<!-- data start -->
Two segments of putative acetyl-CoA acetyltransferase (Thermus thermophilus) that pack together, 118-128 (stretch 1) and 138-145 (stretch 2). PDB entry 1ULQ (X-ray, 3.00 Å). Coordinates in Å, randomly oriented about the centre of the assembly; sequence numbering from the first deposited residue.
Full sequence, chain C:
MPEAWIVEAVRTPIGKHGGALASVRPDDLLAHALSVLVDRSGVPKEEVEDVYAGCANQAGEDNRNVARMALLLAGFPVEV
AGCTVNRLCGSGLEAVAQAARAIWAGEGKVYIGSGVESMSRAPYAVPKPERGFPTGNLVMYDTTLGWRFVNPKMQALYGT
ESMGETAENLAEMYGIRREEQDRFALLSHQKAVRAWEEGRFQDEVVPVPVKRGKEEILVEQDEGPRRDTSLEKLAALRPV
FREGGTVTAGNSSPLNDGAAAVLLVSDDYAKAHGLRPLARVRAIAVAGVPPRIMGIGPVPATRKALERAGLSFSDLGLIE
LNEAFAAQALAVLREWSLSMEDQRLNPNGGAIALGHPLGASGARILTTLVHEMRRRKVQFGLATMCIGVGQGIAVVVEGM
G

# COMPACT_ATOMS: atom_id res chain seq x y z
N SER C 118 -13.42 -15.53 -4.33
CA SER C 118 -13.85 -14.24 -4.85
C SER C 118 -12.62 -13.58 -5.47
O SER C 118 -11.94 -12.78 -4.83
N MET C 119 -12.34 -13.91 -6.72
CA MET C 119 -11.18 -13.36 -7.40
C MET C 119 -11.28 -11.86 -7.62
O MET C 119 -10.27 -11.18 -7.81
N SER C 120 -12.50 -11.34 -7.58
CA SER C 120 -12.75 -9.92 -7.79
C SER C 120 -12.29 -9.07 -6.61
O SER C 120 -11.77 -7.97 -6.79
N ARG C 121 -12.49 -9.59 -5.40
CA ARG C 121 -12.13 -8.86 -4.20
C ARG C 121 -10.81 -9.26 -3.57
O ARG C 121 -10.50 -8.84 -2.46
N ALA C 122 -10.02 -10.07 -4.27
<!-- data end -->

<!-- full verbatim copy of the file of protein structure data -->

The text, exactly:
Two segments of putative acetyl-CoA acetyltransferase (Thermus thermophilus) that pack together, 118-128 (stretch 1) and 138-145 (stretch 2). PDB entry 1ULQ (X-ray, 3.00 Å). Coordinates in Å, randomly oriented about the centre of the assembly; sequence numbering from the first deposited residue.
Full sequence, chain C:
MPEAWIVEAVRTPIGKHGGALASVRPDDLLAHALSVLVDRSGVPKEEVEDVYAGCANQAGEDNRNVARMALLLAGFPVEV
AGCTVNRLCGSGLEAVAQAARAIWAGEGKVYIGSGVESMSRAPYAVPKPERGFPTGNLVMYDTTLGWRFVNPKMQALYGT
ESMGETAENLAEMYGIRREEQDRFALLSHQKAVRAWEEGRFQDEVVPVPVKRGKEEILVEQDEGPRRDTSLEKLAALRPV
FREGGTVTAGNSSPLNDGAAAVLLVSDDYAKAHGLRPLARVRAIAVAGVPPRIMGIGPVPATRKALERAGLSFSDLGLIE
LNEAFAAQALAVLREWSLSMEDQRLNPNGGAIALGHPLGASGARILTTLVHEMRRRKVQFGLATMCIGVGQGIAVVVEGM
G

# COMPACT_ATOMS: atom_id res chain seq x y z
N SER C 118 -13.42 -15.53 -4.33
CA SER C 118 -13.85 -14.24 -4.85
C SER C 118 -12.62 -13.58 -5.47
O SER C 118 -11.94 -12.78 -4.83
N MET C 119 -12.34 -13.91 -6.72
CA MET C 119 -11.18 -13.36 -7.40
C MET C 119 -11.28 -11.86 -7.62
O MET C 119 -10.27 -11.18 -7.81
N SER C 120 -12.50 -11.34 -7.58
CA SER C 120 -12.75 -9.92 -7.79
C SER C 120 -12.29 -9.07 -6.61
O SER C 120 -11.77 -7.97 -6.79
N ARG C 121 -12.49 -9.59 -5.40
CA ARG C 121 -12.13 -8.86 -4.20
C ARG C 121 -10.81 -9.26 -3.57
O ARG C 121 -10.50 -8.84 -2.46
N ALA C 122 -10.02 -10.07 -4.27